Last week, I took you on a tour of the Suffield Green and the doors that surround it. A few of those doors were on buildings on the campus of Suffield Academy, a private secondary school. In 1833, when this school was founded, it served private students and it also served as the school for the town of Suffield. My best friend attended this school in the mid-60s and told me that the buildings we’ve already seen were about the only buildings on campus 55 years ago.
Today, we’re looking at a few houses that are located at the north end of the campus. Some of these were owned by the school in the 60s and some have been purchased since as the campus has expanded. The school grew across the farmland behind the green, and the land associated with the houses on the north end. This may be related to an interesting characteristic of New England towns in the 19th century.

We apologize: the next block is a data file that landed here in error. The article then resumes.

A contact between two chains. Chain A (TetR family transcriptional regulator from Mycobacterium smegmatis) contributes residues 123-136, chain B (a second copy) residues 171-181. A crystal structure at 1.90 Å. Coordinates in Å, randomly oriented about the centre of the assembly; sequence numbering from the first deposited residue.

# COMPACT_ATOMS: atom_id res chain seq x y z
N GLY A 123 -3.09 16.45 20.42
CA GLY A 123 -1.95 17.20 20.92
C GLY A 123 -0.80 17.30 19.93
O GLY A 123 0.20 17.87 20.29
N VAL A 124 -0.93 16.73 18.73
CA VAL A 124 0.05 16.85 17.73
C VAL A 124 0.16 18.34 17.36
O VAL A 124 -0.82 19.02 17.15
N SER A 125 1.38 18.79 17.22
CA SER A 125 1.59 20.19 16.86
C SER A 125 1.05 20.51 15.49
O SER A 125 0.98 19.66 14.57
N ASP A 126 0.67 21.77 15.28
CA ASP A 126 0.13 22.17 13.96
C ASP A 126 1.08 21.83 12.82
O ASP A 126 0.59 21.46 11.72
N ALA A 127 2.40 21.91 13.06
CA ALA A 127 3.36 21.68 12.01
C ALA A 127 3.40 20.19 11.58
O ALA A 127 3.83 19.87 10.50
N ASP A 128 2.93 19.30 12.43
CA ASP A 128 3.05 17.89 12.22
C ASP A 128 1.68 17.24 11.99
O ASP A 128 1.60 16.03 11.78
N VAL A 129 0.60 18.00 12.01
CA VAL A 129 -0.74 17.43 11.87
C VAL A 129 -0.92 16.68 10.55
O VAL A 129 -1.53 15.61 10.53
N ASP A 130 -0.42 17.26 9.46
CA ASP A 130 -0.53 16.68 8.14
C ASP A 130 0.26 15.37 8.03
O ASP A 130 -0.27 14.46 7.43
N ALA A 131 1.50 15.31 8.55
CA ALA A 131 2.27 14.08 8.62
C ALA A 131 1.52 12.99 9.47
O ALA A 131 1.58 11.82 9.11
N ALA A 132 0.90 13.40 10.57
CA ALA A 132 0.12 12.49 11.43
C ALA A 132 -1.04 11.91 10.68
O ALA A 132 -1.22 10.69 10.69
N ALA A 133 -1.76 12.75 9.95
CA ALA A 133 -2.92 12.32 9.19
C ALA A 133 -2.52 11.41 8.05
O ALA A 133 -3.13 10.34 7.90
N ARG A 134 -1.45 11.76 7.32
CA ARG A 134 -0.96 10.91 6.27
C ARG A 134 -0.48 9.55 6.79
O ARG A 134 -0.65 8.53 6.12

Colonial New England, and the other colonies, used a variety of taxes in order to fund the operation of their governments. The variety of goods and services that were taxed would fill a formidable list. Land was taxed, but only a few of the colonies taxed land based on its assessed value. In Suffield, in the 18th and 19th century, land was taxed by “frontage,” the length of land along the street on which the farm was located. This is the reason a lot of farms in Suffield are narrow and deep.
My friend reports that in the 60s, unmarried faculty members at the academy lived and dined with the boarding students. Some lived in the large buildings that served as dormitories and some lived in rooms in the houses on campus. Married faculty members often lived in the houses, acquired and maintained by the academy. Those faculty members, and their families, also dined with the boarding students. According to a relatively current faculty listing, many of today’s faculty members live on campus in dormitory halls and in the independent houses.
This continuing exploration of Suffield, CT is part of Norm Frampton’s weekly blogfest known as Thursday Doors. Each week, Norm invites door aficionados from around the world to share images of doors they have discovered in their travels. If you love doors, if you love exploring the world and especially if you have doors to share, you should head on up to Norm’s place. Once there, you can view his doors and follow links to doors by others.